Ernest Hemingway's A Clean, Well-Lighted Place

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Hemingway’s style is very complex and wants the readers to “Imply greater depths of feeling than he puts into words” according the New York Times (164). Hemingway’s style would be described as how people would be communicates in person. He translates in person conversation and puts it on paper and doesn’t edit the piece to proper grammatical content. The New York Times also pointed out that Hemingway’s style and tone cannot be separated in certain stories (164). I think that Hemingway wanted to write the story of “A Clean, Well-Lighted Place” entirely in dialogue because he wanted to make it as realistic and take the reader into the story. The detail that he writes in the dialogue makes the reader believe every detail. The example I want to display is the conversation the young waiter has the old man. [The waiter] put down the saucer and poured the glass full of brandy. “You should have killed yourself last week” he said. The waiter poured on into the glass so that the brandy slopped over and ran down the stem into the top saucer of the plie. “Thank you” the old man said. (166) This part of the story made me believe I was in the bar seeing this from a distance. I like to read stories where I feel like I am at the scene that is displayed. …show more content…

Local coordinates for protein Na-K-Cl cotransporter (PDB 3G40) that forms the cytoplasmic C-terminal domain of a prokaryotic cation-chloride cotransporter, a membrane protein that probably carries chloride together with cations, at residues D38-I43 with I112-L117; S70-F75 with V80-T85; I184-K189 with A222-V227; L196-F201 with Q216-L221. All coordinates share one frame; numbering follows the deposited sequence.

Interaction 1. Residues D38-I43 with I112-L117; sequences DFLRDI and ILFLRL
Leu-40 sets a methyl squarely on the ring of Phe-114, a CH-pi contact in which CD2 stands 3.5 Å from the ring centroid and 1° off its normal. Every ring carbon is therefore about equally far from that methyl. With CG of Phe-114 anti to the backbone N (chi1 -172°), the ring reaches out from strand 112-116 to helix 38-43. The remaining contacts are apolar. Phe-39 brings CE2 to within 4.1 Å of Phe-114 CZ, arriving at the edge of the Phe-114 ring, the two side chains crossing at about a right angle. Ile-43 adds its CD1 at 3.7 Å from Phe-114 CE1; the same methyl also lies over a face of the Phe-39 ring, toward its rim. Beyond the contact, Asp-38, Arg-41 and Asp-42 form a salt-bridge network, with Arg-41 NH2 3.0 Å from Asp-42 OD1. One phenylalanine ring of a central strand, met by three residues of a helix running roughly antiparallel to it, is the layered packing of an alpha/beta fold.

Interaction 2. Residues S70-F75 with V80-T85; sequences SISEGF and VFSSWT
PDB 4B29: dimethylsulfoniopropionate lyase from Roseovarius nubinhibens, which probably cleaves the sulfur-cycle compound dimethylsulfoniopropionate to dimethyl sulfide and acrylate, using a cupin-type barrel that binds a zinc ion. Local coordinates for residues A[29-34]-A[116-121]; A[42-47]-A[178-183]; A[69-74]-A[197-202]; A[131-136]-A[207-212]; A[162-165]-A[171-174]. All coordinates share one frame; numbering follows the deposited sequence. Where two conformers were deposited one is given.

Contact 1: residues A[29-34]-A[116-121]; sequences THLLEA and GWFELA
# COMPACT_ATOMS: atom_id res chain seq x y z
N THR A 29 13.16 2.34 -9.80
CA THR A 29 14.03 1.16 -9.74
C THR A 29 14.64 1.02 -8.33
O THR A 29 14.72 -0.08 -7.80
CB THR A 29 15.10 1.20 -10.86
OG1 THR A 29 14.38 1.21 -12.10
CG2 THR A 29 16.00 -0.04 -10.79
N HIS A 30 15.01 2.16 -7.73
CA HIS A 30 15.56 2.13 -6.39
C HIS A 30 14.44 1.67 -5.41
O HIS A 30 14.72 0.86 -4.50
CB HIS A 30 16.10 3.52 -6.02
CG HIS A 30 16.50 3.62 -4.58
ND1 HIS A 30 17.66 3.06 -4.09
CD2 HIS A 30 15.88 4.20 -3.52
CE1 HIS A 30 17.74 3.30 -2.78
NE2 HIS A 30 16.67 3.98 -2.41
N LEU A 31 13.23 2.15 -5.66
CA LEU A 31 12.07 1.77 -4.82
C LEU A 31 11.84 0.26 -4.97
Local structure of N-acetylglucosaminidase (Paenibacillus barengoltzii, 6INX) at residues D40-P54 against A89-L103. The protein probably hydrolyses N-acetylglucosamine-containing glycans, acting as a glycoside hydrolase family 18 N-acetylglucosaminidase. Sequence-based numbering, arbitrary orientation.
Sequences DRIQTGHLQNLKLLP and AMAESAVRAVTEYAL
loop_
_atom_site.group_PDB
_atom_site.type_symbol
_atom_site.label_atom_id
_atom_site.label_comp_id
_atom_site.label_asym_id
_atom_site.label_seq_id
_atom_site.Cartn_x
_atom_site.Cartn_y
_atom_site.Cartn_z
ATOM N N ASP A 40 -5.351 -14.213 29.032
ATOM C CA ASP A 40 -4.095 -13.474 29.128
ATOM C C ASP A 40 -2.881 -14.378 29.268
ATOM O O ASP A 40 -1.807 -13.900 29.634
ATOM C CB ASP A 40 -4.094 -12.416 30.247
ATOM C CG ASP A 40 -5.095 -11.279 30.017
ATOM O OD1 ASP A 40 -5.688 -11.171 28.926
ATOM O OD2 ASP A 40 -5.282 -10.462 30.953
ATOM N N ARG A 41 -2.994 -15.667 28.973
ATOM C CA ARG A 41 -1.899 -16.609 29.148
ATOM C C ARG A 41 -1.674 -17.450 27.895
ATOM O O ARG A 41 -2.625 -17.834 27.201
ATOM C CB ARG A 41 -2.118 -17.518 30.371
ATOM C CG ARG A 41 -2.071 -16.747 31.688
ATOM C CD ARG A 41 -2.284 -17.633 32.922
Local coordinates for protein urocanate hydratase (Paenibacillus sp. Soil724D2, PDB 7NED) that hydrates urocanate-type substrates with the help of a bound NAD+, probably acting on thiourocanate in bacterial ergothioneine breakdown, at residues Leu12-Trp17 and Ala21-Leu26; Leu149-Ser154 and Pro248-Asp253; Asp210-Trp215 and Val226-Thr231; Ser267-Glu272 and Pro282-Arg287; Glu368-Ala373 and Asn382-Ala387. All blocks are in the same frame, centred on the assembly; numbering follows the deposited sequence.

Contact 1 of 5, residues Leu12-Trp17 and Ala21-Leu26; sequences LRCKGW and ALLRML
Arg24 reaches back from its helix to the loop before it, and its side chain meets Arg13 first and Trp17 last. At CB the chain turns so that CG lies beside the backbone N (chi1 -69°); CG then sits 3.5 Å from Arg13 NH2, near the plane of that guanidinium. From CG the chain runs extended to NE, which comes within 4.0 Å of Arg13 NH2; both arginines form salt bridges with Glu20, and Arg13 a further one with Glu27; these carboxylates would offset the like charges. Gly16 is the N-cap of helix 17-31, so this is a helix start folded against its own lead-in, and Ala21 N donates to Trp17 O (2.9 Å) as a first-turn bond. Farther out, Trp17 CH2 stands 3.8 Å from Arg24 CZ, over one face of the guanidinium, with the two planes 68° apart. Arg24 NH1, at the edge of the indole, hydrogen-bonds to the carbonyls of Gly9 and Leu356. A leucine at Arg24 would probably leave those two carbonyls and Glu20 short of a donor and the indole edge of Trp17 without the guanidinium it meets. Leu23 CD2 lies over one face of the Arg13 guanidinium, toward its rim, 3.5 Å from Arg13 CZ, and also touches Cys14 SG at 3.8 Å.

A man is talking to Elisa about the dog fight and “Elisa laughed. I see he is. How soon does he generally get started?” (229) Compared to Hemingway’s story each character had the same tone; the only way to tell the difference was he added detain in the characters appearance. The style difference between Hemingway and Steinbeck is the way they write the story on paper. Hemingway separates the quotes from the story. Steinbeck on the other hand incorporates the quotes in the

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